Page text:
47. Roberts AJ, Gold LH, Polis I, McDonald JS, Filliol D, Kieffer BL et al (2001). Increased ethanol self-administration in delta-opioid receptor knockout mice. Alcohol Clin Exp Res 25: 1249–1256.

  48. Scherrer G, Befort K, Contet C, Becker J, Matifas A, Kieffer BL (2004). The delta agonists DPDPE and deltorphin II recruit predominantly mu receptors to produce thermal analgesia: a parallel study of mu, delta and combinatorial opioid receptor knockout mice. Eur J Neurosci 19: 2239–2248.

  49. Scherrer G, Tryoen-Toth P, Filliol D, Matifas A, Laustriat D, Cao YQ et al (2006). Knockin mice expressing fluorescent delta-opioid receptors uncover G protein-coupled receptor dynamics in vivo. Proc Natl Acad Sci USA 103: 9691–9696.

  50. Schroeder JP, Wingard JC, Packard MG (2002). Post-training reversible inactivation of hippocampus reveals interference between memory systems. Hippocampus 12: 280–284.

  51. Schulteis G, Martinez JL (1990). ICI 174,864, a selective delta opioid antagonist, reverses the learning impairment produced by [leu]enkephalin. Psychopharmacology (Berl) 100: 102–109.

  52. Svoboda KR, Adams CE, Lupica CR (1999). Opioid receptor subtype expression defines morphologically distinct classes of hippocampal interneurons. J Neurosci 19: 85–95.

  53. Tzavara ET, Bymaster FP, Davis RJ, Wade MR, Perry KW, Wess J et al (2004). M4 muscarinic receptors regulate the dynamics of cholinergic and dopaminergic neurotransmission: relevance to the pathophysiology and treatment of related CNS pathologies. Faseb J 18: 1410–1412.

  54. Ukai M, Takada A, Sasaki Y, Kameyama T (1997). Stimulation of delta1- and delta2-opioid receptors produces amnesia in mice. Eur J Pharmacol 338: 1–6.

  55. White NM, McDonald RJ (2002). Multiple parallel memory systems in the brain of the rat. Neurobiol Learn Mem 77: 125–184.

  56. Yang S, Kawamura Y, Yoshikawa M (2003). Effect of rubiscolin, a delta opioid peptide derived from Rubisco, on memory consolidation. Peptides 24: 325–328.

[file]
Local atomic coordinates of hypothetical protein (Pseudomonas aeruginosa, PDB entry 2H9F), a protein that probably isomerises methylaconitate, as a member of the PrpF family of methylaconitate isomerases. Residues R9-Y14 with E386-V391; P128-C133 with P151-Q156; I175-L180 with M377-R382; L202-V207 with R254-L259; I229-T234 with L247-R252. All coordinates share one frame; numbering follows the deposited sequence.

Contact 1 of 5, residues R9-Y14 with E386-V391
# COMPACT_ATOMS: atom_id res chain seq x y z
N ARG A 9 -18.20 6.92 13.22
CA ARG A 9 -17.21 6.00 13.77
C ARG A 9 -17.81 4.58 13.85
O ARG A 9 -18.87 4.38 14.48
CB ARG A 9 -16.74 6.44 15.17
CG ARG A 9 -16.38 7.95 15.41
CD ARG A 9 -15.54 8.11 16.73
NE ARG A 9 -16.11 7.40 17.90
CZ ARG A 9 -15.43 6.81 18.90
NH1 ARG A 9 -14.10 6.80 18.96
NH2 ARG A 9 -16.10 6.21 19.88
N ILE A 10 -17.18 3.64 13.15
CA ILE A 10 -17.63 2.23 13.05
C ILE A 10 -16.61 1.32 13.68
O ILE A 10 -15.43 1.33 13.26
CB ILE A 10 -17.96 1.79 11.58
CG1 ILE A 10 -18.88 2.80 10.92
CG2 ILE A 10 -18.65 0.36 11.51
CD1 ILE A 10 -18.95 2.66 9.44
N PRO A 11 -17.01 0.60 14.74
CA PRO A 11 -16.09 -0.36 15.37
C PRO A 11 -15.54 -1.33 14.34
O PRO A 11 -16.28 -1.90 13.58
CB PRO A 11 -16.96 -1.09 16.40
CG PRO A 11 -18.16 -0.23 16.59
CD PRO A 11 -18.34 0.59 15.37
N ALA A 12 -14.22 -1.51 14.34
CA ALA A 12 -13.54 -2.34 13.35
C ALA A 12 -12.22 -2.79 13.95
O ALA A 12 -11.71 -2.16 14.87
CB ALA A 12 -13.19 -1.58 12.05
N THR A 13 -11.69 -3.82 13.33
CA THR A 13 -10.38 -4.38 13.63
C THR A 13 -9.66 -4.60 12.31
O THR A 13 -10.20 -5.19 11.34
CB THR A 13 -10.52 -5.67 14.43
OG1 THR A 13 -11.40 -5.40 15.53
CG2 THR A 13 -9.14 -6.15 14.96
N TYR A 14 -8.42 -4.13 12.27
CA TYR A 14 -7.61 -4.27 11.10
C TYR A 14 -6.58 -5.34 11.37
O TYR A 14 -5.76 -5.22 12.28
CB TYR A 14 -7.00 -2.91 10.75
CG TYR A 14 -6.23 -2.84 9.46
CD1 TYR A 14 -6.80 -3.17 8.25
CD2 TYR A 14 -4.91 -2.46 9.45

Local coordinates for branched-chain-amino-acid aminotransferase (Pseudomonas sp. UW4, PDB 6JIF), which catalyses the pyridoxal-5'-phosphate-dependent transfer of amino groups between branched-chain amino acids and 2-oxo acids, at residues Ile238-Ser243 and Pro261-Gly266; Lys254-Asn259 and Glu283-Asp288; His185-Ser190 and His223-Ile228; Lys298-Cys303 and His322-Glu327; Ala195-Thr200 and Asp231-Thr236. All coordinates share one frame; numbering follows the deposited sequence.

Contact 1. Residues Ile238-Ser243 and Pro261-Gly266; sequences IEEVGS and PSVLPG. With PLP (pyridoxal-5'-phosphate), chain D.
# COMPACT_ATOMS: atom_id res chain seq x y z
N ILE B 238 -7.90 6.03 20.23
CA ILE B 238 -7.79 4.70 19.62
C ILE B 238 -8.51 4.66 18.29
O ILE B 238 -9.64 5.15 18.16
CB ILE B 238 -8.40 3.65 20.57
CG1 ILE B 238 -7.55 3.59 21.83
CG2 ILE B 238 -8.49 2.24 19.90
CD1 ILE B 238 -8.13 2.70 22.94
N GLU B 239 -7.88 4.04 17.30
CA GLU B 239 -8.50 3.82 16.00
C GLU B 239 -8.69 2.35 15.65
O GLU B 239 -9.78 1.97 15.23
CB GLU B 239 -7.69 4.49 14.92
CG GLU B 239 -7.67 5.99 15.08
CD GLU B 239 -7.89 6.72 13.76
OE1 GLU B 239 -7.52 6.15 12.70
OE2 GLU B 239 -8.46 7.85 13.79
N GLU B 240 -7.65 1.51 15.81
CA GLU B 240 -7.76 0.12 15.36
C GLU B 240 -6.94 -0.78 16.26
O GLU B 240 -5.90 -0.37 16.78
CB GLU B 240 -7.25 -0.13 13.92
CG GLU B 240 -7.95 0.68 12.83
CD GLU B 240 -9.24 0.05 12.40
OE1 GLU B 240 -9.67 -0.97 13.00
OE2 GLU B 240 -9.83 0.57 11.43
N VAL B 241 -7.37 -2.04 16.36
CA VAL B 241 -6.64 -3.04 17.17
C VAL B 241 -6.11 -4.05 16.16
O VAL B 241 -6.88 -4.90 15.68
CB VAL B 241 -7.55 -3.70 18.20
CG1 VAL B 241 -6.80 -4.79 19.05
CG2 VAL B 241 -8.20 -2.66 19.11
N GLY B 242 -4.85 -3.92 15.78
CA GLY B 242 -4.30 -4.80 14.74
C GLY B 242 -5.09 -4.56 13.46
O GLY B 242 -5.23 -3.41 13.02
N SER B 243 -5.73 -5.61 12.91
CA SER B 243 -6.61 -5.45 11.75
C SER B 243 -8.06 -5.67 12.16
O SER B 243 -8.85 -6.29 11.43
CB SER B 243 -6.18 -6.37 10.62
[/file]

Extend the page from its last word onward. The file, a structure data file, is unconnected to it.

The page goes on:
57. Yin HH, Mulcare SP, Hilario MR, Clouse E, Holloway T, Davis MI et al (2009). Dynamic reorganization of striatal circuits during the acquisition and consolidation of a skill. Nat Neurosci 12: 333–341.

Download references


We thank A Matifas, G Duval and D Memetov for animal care. This work was supported by the Center National de la Recherche Scientifique (CNRS), Institut National de la Santé et de la Recherche Médicale (INSERM) and Université de Strasbourg. We also thank the National Institutes of Health (NIAAA no.16658, NIDA no.16768, NIDA no.005010) for financial support.

Author information

Correspondence to Brigitte L Kieffer.

Ethics declarations

Competing interests

The authors declare no conflict of interest.

Additional information

Supplementary Information accompanies the paper on the Neuropsychopharmacology website

Supplementary information

PowerPoint slides

Rights and permissions

Reprints and Permissions

About this article

Cite this article

Le Merrer, J., Rezai, X., Scherrer, G. et al. Impaired Hippocampus-Dependent and Facilitated Striatum-Dependent Behaviors in Mice Lacking the Delta Opioid Receptor. Neuropsychopharmacol 38, 1050–1059 (2013) doi:10.1038/npp.2013.1

Download citation


  • opioid receptors
  • knockout mice
  • learning and memory
  • hippocampus-striatum balance
  • associative/procedural learning

Further reading